New York gets smarter, one tech trial at a time

Wi-Fi kiosks, smart park benches and sensors that detect gunshots are just a few of the technologies the Big Apple has on tap.

By Matt Hamblen
Jan. 10, 2017


New York City Mayor Bill de Blasio tried out a LinkNYC Wi-Fi kiosk soon after test units were rolled out.

A team of city leaders helped shape the project in 2015, which is now under franchise by a consortium called CityBridge that includes telecommunications heavyweight Qualcomm, among others. CityBridge won a 12-year franchise from the city to build the kiosks on the footprint of thousands of former phone booths. The organization is investing more than $200 million to install fiber optic cable for the kiosks, which are funded by revenue from advertising -- large, full-color displays on the sides of the kiosks.

Among a number of challenges identified by the New York Times and others, some critics have questioned the privacy of personal data of users of the machines. There is a guarantee to users that any personal identifiable data they enter into the tablet will be encrypted and that user data won't be sold to third parties. (LinkNYC does collect some user data to monitor how well the system is working and determine how many people are using it, primarily to be able to sell ads.)

City Wi-Fi: Too much of a good thing?

When they launched in January 2016, New York City's LinkNYC kiosks offered free web browsing via built-in Android tablets, but browsing was shut down in September "to curb long-term use of the kiosks," according to LinkNYC's website. There were reports early on that users were lingering at the kiosks for hours, browsing porn sites or playing loud music, according to the New York Times and other sources.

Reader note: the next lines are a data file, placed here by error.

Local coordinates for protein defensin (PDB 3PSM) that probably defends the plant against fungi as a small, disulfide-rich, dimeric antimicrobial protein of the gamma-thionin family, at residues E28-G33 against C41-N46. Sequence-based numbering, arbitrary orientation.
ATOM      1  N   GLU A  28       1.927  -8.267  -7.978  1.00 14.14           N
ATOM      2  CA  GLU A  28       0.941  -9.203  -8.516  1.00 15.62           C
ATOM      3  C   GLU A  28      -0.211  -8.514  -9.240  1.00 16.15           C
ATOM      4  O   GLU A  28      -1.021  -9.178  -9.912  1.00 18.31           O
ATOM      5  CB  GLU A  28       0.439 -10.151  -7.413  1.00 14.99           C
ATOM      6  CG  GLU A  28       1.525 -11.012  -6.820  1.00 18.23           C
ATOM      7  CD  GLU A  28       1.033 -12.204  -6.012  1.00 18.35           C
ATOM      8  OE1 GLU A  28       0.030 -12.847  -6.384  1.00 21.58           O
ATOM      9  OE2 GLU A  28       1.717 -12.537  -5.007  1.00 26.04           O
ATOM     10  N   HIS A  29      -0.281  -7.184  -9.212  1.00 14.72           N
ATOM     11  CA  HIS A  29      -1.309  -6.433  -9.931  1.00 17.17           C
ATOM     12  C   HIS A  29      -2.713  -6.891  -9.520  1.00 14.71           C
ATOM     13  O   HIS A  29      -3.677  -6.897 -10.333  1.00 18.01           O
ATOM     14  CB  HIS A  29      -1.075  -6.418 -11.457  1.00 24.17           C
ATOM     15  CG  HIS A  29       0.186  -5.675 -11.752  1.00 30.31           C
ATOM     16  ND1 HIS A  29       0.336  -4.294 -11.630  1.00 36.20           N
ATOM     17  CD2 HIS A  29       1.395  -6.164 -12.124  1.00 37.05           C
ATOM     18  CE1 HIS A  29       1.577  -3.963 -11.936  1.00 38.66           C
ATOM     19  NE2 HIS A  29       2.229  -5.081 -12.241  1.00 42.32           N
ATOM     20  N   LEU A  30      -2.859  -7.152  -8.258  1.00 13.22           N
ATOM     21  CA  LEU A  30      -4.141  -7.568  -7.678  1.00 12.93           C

At one point early in 2016, LinkNYC installed porn filtering software and dimmed the volume and brightness of the tablet displays at night to respond to community objections. But by September, amid continued complaints, LinkNYC removed the browsing capability.

More than 450 kiosks were installed by Dec. 1, 2016 in Manhattan, Queens and the Bronx. The project rollout fell behind a midsummer goal of 500 kiosk installations, partly because access was hindered to manholes and other under-street locations for fiber optic cable, according to a LinkNYC spokeswoman.

However, the total goal of more than 7,000 kiosks is still envisioned, and the beta project is moving ahead. LinkNYC says its core mission is to provide free phone calls and free, fast Wi-Fi, adding that a team is investigating adding new features such as a direct portal to a voter registration form. 

City leaders from around the world are watching how LinkNYC unfolds. That's because free public Wi-Fi has a spotty record -- at least in some large cities. Barcelona promotes its free Wi-Fi at beaches and other gathering spots, but maintaining outdoor equipment and keeping speeds fast enough for users has clearly been a challenge. Seattle and Mountain View, Calif., offered free Wi-Fi as early as 2005, then backed off due to high costs or limited wireless capacity. 

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